The Social Science of the World in 100 objects – The Nuclear Bomb

The nuclear bomb: destroyers of planets?

The Social Science of the World in 100 Objects is an innovative project that provides a social science perspective to everyday objects. It is inspired by the popular BBC Radio 4 series ‘The History of the World in 100 Objects’, a 2010 partnership between the BBC and the British Museum.

The Social Science of the World in 100 Objects project, initiated by Dr Jane Pilcher from the Department of Sociology, provides a social science angle to everyday objects through short articles written by University of Leicester academics. Drawing on their specialist research, academics from the College of Social Sciences deliver interesting and thought-provoking perspectives on objects in and out of the home, which might just change your perceptions on the things around us.

The nuclear bomb was first demonstrated at a test site in the New Mexico desert in July 1945, and was first used in battle a month later by the United States against targets in Japan. Since this time, nuclear weapons have not been used in war – leading to the establishment of a ‘nuclear taboo’ – although several thousand nuclear tests have taken place around the globe. The weapons used on Hiroshima and Nagasaki in 1945 were roughly the equivalent to 15-20 thousand tonnes of TNT each (or conventional explosive). The combined death toll from these two devices (which were about the size of a small car, and dropped from a B29 aeroplane) is estimated at around 200,000. The destructive magnitude of the nuclear bomb expanded exponentially, so that by the 1960s explosive power of each bomb was measured in the millions of tonnes of TNT (megatons). By the 1970s, world stockpiles of nuclear bombs had approached approximately 70,000 – the majority of which were held by the United States and the Soviet Union – leading experts to claim that the world could be destroyed ‘many times over’.

Since 1945, eight countries have demonstrated the capacity to produce the bomb; the United States (1945), the Soviet Union/Russia (1949), the United Kingdom (1952), France (1960), China (1964), India (1974), Pakistan (1998) and most recently North Korea (2006). Israel is widely accepted to have nuclear weapons, and Iran is rumoured to be on the road to acquiring the capability. The US, Russia, UK, France and China are all signatories of the Nuclear Non-proliferation Treaty which prohibits nuclear proliferation and works towards nuclear disarmament.  India, Pakistan and North Korea are not. So far, the condition of Mutually Assured Destruction (MAD) – whereby no rational nuclear state would ever strike first with nuclear weapons for fear of the overwhelming nuclear retaliation that would follow – has allowed for a relatively stable balance of terror in the nuclear world.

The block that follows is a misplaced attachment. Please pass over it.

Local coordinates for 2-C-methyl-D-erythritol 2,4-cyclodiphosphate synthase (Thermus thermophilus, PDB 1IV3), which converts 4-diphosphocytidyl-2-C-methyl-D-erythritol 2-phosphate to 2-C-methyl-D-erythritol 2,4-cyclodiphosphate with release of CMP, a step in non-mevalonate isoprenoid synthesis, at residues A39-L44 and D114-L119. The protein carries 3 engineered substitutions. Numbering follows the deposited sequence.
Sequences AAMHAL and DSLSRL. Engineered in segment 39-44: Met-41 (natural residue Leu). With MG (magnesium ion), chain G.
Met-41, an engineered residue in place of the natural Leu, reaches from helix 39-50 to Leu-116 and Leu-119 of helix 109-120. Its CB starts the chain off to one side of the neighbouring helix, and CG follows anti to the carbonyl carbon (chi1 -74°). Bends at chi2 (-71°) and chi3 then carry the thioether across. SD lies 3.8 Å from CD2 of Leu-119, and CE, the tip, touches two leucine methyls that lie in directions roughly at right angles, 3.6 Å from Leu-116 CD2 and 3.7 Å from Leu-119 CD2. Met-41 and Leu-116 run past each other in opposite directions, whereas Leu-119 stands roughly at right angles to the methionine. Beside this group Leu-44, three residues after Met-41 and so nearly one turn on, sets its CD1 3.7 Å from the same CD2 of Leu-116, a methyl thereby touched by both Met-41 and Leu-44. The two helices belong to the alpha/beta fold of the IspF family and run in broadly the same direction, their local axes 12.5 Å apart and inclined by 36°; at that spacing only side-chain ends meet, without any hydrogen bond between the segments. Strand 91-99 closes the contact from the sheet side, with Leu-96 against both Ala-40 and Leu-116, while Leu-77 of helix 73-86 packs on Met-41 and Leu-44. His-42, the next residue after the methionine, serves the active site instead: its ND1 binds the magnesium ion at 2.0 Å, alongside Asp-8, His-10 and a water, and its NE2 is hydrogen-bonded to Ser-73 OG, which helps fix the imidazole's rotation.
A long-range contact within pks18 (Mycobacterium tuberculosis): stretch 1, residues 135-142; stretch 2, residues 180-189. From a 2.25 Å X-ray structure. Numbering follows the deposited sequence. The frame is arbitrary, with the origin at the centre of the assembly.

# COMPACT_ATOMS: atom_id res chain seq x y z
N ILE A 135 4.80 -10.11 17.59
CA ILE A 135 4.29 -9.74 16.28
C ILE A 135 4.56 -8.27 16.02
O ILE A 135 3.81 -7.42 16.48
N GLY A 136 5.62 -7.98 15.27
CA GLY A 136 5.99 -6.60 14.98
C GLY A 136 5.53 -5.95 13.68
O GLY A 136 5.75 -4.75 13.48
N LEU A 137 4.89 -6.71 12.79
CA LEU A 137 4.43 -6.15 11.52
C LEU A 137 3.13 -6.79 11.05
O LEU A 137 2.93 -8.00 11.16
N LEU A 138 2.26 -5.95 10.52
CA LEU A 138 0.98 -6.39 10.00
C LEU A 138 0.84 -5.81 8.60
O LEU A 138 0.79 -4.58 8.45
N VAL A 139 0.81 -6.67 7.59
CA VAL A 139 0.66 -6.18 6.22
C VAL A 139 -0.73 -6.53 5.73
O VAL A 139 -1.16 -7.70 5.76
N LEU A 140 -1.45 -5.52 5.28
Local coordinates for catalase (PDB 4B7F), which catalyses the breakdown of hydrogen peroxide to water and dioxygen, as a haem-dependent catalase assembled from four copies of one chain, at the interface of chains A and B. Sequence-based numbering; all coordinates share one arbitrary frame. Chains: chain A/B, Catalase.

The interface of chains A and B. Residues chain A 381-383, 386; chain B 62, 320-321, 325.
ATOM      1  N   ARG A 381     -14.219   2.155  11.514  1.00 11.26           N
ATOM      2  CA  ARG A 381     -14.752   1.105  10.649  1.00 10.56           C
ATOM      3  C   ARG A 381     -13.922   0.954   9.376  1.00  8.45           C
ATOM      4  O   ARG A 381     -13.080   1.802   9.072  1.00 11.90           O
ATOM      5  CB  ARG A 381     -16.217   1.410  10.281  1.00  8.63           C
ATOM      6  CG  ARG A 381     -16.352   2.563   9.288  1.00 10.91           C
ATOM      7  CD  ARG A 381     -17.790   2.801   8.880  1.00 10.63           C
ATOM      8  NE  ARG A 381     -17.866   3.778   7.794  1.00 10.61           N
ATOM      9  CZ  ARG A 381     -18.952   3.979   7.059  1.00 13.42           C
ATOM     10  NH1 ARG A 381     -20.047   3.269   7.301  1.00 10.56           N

There are two main ‘fuels’ for nuclear weapons; Uranium 235 – which must be separated from the much more prevalent Uranium 238, and Plutonium 239 – which is not a naturally occurring element, but is produced by reacting Uranium. These fuels can then be used in either a fission device (the so-called A-bomb), or the much more powerful H-Bomb which relies on a mixture of fission and fusion. Constructing a nuclear device is not particularly complicated, but acquiring the necessary fissile materials and the means to deliver the weapon is – it is this, rather than the scientific challenge that has made nuclear acquisition so difficult and costly. Modern Hydrogen bombs are capable of destroying entire cities, while just a small number of hydrogen bombs detonated on Britain would probably be enough to destroy the country as we know it. A large nuclear exchange could theoretically destroy life on our planet.

Today, there remain around 20000 nuclear weapons in the world, the majority of which are still held by the United States and Russia. While this is a significant reduction from the darkest days of the Cold War, we are still a long way from realising the goal of a world free from nuclear weapons.  Indeed, many would suggest that such a goal is impossible, and that nuclear weapons are here to stay. In an era of international terrorism and new global actors, it remains to be seen whether the luck that has spared the world a nuclear exchange since 1945 can continue to hold out indefinitely into the future.


Dr Andrew Futter, Department of Politics and International Relations, University of Leicester.

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